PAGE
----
SPA & OCEAN SAFETY
Learn to swim and learn how to swim in the surf. It's not the same as swimming in a pool or lake. To stay safe, both adults and children should know how to swim.
- Never swim alone.
- Be cautious at all times and check local weather conditions. If in doubt, don't go out. In the Caribbean, tropical depressions, tropical storms and hurricanes can greatly increase the hazards of swimming, even if they never directly touch the island you are visiting.
- Swim sober. Water and alcohol don't mix. Alcohol impairs your judgment, balance and coordination. You need all three to be safe in, on and around the water.
- Leash your surfboard or bodyboard to your ankle or wrist. With a leash, the user will not become separated from the floatation device. You can consider a breakaway leash. A few drownings have been attributed to leashes becoming entangled in underwater obstructions. A breakaway leash avoids this problem.
- Don't float where you can't swim. Non-swimmers should not use floatation devices to go offshore. If they fall off, they can quickly drown. No one should use a floatation device unless they are able to swim. Use of a leash is not enough because a non-swimmer may panic and be unable to swim back to the floatation device, even with a leash. The only exception is a person wearing a Coast Guard approved life jacket.
- Don't dive headfirst, protect your neck. Serious, lifelong injuries, including paraplegia, as well as death, occur every year due to diving headfirst into unknown water and striking the bottom. Bodysurfing can result in a serious neck injury when the swimmer's neck strikes the bottom. Check for depth and obstructions before diving. Go in feet first the first time. Use caution while bodysurfing, extending a hand ahead of you.
- Stay at least 100 feet away from piers and jetties. Permanent rip currents often exist near these structures.
- Pay especially close attention to children and elderly persons when at the beach. Even in shallow water, wave action can cause a loss of footing.
- Keep a lookout for aquatic life. Water plants and animals may be dangerous. Avoid patches of plants. Leave animals alone. In the Caribbean, coral can cause serious cuts, and species like the lionfish and jellyfish can inflict painful stings.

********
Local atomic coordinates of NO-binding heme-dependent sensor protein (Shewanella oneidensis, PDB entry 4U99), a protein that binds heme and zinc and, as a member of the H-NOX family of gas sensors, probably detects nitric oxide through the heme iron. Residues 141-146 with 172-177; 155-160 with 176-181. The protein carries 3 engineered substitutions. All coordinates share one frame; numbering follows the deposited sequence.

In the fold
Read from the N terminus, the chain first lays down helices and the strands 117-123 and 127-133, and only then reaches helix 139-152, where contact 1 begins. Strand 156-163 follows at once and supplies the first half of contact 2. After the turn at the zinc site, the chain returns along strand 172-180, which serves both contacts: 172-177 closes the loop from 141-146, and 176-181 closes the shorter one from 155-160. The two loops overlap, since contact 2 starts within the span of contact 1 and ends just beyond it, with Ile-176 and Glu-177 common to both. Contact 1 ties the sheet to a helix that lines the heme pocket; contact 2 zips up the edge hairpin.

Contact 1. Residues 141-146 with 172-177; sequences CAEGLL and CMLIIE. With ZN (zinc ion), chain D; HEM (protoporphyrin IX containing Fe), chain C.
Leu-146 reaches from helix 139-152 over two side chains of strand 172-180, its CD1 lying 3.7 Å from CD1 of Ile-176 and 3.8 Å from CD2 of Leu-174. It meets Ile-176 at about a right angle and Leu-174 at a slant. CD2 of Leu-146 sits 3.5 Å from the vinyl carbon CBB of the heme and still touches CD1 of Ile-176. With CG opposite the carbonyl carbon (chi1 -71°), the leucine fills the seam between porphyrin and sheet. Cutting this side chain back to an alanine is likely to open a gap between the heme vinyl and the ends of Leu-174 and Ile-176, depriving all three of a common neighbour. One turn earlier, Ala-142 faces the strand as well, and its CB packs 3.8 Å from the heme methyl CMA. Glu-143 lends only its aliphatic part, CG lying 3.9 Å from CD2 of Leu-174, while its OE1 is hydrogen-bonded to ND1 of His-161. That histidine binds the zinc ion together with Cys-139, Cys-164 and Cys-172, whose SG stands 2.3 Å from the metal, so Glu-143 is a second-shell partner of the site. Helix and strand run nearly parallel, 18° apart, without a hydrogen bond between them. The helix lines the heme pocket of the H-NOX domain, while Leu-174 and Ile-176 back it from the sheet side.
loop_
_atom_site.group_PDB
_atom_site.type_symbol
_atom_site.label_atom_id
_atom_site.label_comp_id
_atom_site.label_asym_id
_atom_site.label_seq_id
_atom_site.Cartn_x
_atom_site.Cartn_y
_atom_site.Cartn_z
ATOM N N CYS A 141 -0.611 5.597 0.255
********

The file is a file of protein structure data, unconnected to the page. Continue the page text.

- Make sure you always have enough energy to swim back to shore.
- If you are caught in a rip current, remain calm to conserve energy and think clearly. Never fight against the current. Rather, swim out of the current in a direction following the shoreline. When out of the current, swim at an angle -- away from the current -- towards shore.
- If you are unable to swim out of a rip current, float or calmly tread water. When out of the current, swim towards shore. If you are still unable to reach shore, draw attention to yourself by waving your arm and yelling for help.
In case of Emergency DIAL 911 From Cell Phone DIAL (340) 776-9110
There is much to see and do in Virgin Islands National Park and we want you to have the best experience possible so here are few tips on how to do that.
In The Water:
Marine life are fragile and some may sting or bite if you touch or disturb them.
Flag or Surf Conditions:
Red Flag Conditions mean there are extremely hazardous ocean conditions with large powerful waves and strong rip currents.
During Red Flag Conditions in Virgin Islands National Park the concessioners' operational hours and visitor services will change to the following schedule:
- Water Sports Equipment Rentals at Trunk Bay and Cinnamon Bay Beach will not be available.
- Trunk Bay Bar and Beach Shop - Will open on a reduced schedule from 10:00 a.m. to 4:00 p.m. (minimum hours)
- Trunk Bay Snack Shack - Will open on a reduced schedule from 10:00 a.m. to 2:00 p.m. (minimum hours) to accommodate any visitors going to Trunk for lunch.
Yellow Flag Conditions mean there are moderate ocean hazards with frequent large waves and possible rip currents.
Green Flag Conditions mean there are minimum ocean hazards.